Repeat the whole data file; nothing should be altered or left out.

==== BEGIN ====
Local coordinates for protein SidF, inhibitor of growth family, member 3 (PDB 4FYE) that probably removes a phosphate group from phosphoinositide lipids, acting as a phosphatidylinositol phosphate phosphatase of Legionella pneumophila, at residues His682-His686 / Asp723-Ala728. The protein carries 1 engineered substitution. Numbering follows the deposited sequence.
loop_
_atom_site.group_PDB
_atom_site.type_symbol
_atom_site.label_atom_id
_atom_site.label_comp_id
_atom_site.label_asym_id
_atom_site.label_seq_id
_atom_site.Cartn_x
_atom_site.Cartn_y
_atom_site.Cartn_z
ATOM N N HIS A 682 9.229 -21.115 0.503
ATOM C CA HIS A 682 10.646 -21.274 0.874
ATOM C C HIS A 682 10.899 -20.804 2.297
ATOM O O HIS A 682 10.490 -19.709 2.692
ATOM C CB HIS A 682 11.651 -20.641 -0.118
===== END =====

Local coordinates for protein SidF, inhibitor of growth family, member 3 (PDB 4FYE) that probably removes a phosphate group from phosphoinositide lipids, acting as a phosphatidylinositol phosphate phosphatase of Legionella pneumophila, at residues His682-His686 / Asp723-Ala728. The protein carries 1 engineered substitution. Numbering follows the deposited sequence.
loop_
_atom_site.group_PDB
_atom_site.type_symbol
_atom_site.label_atom_id
_atom_site.label_comp_id
_atom_site.label_asym_id
_atom_site.label_seq_id
_atom_site.Cartn_x
_atom_site.Cartn_y
_atom_site.Cartn_z
ATOM N N HIS A 682 9.229 -21.115 0.503
ATOM C CA HIS A 682 10.646 -21.274 0.874
ATOM C C HIS A 682 10.899 -20.804 2.297
ATOM O O HIS A 682 10.490 -19.709 2.692
ATOM C CB HIS A 682 11.651 -20.641 -0.118